Chances are, you’ve heard a lot of talk about the new credit cards coming your way, or maybe even some buzz about EMV payment technology. You may even have a sparkly new card or two — complete with those little silver chips — in your wallet. But what’s the deal with that chip and how does it really work? Below, we answer some common questions about how the arrival of that new credit card will affect you.
1. What’s EMV?
EMV — which stands for Europay, MasterCard, and Visa — is the credit standard in much of Europe and Canada, and, to a lesser extent, in Africa, the Middle East, Russia, and Asia Pacific. It’s currently being introduced to the American market because it is widely considered a safer method of using credit. And given that the United States is responsible for 47 percent of credit card fraud worldwide — despite holding only 24 percent of the global credit card volume —integrating a more secure method has been in the works for awhile.
2. How is it different?
The magnetic stripe on credit cards contains static data necessary for each transaction. Under the magnetic stripe method, when you swipe the card, that information is passed to the machine and processed, but it doesn’t ever change. If a fraudster were able to capture the data on that single transaction, they could continuously reuse the information. Some may even create their own credit cards by duplicating the data on yours, and use it openly at nearly any retailer. The reuse of this stolen data is called counterfeit fraud.
Although they will still have magnetic stripes during the transition phase — and can be used in that way — EMV-chip cards have the added security measure of creating a unique, single-use code for every new transaction when the chip is used. Even if someone were able to access that purchase information for a chip-based transaction, the credit card would be denied when it was reused because the transaction code would have already been processed.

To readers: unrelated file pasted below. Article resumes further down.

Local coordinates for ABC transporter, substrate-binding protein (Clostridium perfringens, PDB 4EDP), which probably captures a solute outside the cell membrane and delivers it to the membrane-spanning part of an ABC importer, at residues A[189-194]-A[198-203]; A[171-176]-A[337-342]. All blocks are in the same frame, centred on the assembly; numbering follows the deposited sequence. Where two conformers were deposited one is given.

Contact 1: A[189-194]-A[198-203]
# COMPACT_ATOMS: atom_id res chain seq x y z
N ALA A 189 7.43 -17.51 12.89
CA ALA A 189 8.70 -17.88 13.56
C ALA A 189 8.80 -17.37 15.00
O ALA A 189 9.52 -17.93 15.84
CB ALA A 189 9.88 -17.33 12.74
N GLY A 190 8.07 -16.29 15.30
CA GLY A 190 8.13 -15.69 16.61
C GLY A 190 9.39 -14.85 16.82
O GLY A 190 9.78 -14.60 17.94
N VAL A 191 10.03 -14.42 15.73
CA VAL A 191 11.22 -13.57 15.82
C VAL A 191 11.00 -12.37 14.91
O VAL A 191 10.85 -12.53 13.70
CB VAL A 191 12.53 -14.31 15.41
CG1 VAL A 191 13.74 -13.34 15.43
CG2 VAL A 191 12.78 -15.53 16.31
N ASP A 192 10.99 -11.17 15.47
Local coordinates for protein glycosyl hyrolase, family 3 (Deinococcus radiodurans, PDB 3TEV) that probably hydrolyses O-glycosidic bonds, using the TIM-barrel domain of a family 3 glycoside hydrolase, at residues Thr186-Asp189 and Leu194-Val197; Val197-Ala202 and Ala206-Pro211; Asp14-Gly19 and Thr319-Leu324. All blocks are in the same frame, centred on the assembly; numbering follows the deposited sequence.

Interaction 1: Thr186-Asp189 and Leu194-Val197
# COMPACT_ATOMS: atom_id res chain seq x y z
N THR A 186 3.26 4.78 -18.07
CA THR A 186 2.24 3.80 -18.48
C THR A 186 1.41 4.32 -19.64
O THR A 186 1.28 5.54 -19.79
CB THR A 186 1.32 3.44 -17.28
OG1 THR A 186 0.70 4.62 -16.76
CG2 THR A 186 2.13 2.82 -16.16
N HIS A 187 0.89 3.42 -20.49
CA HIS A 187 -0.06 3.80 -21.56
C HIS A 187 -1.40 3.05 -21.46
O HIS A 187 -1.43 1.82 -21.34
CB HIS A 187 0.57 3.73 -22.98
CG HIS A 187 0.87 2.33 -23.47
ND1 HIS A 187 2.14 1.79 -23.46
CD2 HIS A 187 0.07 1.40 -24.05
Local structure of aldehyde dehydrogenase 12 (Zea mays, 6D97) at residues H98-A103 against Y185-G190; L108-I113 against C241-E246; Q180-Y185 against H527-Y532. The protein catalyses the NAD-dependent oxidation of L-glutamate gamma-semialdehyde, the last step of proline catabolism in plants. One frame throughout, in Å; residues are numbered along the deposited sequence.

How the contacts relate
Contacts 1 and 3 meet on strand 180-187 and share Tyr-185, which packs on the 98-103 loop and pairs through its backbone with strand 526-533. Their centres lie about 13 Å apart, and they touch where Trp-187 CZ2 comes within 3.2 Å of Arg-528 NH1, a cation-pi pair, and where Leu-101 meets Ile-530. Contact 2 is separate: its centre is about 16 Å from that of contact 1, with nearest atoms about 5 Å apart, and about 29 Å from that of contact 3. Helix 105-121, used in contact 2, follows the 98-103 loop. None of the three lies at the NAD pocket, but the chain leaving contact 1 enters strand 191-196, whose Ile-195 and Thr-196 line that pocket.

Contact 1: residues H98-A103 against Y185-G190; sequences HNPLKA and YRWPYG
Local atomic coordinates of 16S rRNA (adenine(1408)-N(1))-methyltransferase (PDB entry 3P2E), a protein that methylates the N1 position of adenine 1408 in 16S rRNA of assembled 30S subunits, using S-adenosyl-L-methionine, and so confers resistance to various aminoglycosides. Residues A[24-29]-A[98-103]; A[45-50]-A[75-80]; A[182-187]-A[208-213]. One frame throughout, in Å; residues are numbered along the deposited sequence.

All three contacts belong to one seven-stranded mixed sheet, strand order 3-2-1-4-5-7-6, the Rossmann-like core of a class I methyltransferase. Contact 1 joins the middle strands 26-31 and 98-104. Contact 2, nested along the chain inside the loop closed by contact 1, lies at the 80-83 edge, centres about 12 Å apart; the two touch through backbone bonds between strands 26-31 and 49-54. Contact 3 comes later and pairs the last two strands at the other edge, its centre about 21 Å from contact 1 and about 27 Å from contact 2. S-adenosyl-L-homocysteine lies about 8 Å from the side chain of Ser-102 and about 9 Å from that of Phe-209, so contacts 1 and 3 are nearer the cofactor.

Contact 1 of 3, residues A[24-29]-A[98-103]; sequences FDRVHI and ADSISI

Although this will not completely eliminate data breaches, it has shown to be effective in fighting fraudulent charges. In the United Kingdom alone, the introduction of EMV technology has cut counterfeit fraud by 70 percent since 2003. However, most cards being used in the U.K. employ a personal identification number (PIN) — often considered a more secure verification method — rather than a signature, which is the current standard being rolled out in the American market.
3. Why do I need a PIN or signature?
Because Americans were already accustomed to signing for their credit card transactions, “chip-and-sig” — an EMV card requiring a signature for verification — is the primary transaction verification method being offered in the U.S. For now.
Cards requiring a PIN for verification, like those primarily used in Europe, will likely be rolled out once EMV technology is more widely adopted. However, your card issuer will determine which verification method to assign. If you’re unsure which verification method to use for your new EMV card, contact your credit or debit card issuer.
That being said, neither a PIN nor a signature will always be necessary for all transactions. Just like today, some businesses may opt not to require a PIN or signature verification for purchases under $25, which are considered “low risk.”
4. How will using my card change?